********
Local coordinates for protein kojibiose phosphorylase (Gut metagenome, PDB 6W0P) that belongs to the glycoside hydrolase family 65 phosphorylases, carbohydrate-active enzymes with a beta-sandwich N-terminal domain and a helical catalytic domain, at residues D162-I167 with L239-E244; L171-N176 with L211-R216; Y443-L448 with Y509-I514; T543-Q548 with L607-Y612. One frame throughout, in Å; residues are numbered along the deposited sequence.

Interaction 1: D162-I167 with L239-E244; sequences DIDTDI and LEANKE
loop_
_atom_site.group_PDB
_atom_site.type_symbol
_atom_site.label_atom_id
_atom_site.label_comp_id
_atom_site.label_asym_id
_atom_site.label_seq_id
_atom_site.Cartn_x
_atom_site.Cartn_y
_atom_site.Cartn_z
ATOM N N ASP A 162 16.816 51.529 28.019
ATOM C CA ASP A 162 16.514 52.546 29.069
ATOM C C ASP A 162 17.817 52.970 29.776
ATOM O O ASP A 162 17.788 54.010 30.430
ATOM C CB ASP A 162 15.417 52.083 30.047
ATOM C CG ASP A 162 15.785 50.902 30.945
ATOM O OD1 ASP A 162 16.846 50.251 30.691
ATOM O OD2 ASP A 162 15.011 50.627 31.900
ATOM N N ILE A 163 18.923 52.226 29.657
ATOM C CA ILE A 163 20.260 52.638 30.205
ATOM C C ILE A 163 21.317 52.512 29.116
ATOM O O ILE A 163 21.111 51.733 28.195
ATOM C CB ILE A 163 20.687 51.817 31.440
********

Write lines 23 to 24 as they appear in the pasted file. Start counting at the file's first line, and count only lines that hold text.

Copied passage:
ATOM C C ILE A 163 21.317 52.512 29.116
ATOM O O ILE A 163 21.111 51.733 28.195